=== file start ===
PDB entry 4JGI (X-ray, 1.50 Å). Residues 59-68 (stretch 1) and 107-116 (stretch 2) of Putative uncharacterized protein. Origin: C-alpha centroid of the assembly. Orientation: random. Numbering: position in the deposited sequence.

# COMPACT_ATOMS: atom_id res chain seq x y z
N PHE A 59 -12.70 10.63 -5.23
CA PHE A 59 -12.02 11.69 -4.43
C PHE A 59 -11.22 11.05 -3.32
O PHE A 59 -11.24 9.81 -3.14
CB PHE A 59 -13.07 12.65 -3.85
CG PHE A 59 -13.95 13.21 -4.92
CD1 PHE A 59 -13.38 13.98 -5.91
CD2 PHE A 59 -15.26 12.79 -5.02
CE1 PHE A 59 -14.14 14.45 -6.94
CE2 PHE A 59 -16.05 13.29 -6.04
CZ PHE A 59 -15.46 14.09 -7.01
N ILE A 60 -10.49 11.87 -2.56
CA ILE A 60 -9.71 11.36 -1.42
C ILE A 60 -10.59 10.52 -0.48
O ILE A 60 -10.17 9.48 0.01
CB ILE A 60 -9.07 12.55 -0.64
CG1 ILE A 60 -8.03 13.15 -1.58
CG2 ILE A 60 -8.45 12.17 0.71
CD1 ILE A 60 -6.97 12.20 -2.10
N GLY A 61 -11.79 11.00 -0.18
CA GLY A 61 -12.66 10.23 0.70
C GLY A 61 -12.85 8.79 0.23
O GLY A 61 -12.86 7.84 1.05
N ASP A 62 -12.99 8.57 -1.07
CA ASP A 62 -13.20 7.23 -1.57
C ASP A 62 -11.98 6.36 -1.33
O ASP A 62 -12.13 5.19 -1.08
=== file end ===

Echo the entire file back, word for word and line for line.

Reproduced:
PDB entry 4JGI (X-ray, 1.50 Å). Residues 59-68 (stretch 1) and 107-116 (stretch 2) of Putative uncharacterized protein. Origin: C-alpha centroid of the assembly. Orientation: random. Numbering: position in the deposited sequence.

# COMPACT_ATOMS: atom_id res chain seq x y z
N PHE A 59 -12.70 10.63 -5.23
CA PHE A 59 -12.02 11.69 -4.43
C PHE A 59 -11.22 11.05 -3.32
O PHE A 59 -11.24 9.81 -3.14
CB PHE A 59 -13.07 12.65 -3.85
CG PHE A 59 -13.95 13.21 -4.92
CD1 PHE A 59 -13.38 13.98 -5.91
CD2 PHE A 59 -15.26 12.79 -5.02
CE1 PHE A 59 -14.14 14.45 -6.94
CE2 PHE A 59 -16.05 13.29 -6.04
CZ PHE A 59 -15.46 14.09 -7.01
N ILE A 60 -10.49 11.87 -2.56
CA ILE A 60 -9.71 11.36 -1.42
C ILE A 60 -10.59 10.52 -0.48
O ILE A 60 -10.17 9.48 0.01
CB ILE A 60 -9.07 12.55 -0.64
CG1 ILE A 60 -8.03 13.15 -1.58
CG2 ILE A 60 -8.45 12.17 0.71
CD1 ILE A 60 -6.97 12.20 -2.10
N GLY A 61 -11.79 11.00 -0.18
CA GLY A 61 -12.66 10.23 0.70
C GLY A 61 -12.85 8.79 0.23
O GLY A 61 -12.86 7.84 1.05
N ASP A 62 -12.99 8.57 -1.07
CA ASP A 62 -13.20 7.23 -1.57
C ASP A 62 -11.98 6.36 -1.33
O ASP A 62 -12.13 5.19 -1.08